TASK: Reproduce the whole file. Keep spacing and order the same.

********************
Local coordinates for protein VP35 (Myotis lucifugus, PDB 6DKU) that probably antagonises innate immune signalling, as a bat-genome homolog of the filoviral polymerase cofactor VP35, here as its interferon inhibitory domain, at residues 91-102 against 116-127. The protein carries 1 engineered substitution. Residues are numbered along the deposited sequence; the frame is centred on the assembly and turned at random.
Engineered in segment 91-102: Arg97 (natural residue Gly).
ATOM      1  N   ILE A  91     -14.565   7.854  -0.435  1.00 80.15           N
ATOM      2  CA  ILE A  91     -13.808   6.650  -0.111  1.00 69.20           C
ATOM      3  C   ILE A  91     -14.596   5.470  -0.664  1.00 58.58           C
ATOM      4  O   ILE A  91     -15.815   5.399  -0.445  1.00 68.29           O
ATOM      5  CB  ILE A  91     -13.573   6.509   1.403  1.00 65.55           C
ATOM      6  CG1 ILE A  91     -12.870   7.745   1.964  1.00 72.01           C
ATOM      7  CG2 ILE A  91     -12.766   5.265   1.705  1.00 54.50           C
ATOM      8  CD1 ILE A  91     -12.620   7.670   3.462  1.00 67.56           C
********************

Local coordinates for protein VP35 (Myotis lucifugus, PDB 6DKU) that probably antagonises innate immune signalling, as a bat-genome homolog of the filoviral polymerase cofactor VP35, here as its interferon inhibitory domain, at residues 91-102 against 116-127. The protein carries 1 engineered substitution. Residues are numbered along the deposited sequence; the frame is centred on the assembly and turned at random.
Engineered in segment 91-102: Arg97 (natural residue Gly).
ATOM      1  N   ILE A  91     -14.565   7.854  -0.435  1.00 80.15           N
ATOM      2  CA  ILE A  91     -13.808   6.650  -0.111  1.00 69.20           C
ATOM      3  C   ILE A  91     -14.596   5.470  -0.664  1.00 58.58           C
ATOM      4  O   ILE A  91     -15.815   5.399  -0.445  1.00 68.29           O
ATOM      5  CB  ILE A  91     -13.573   6.509   1.403  1.00 65.55           C
ATOM      6  CG1 ILE A  91     -12.870   7.745   1.964  1.00 72.01           C
ATOM      7  CG2 ILE A  91     -12.766   5.265   1.705  1.00 54.50           C
ATOM      8  CD1 ILE A  91     -12.620   7.670   3.462  1.00 67.56           C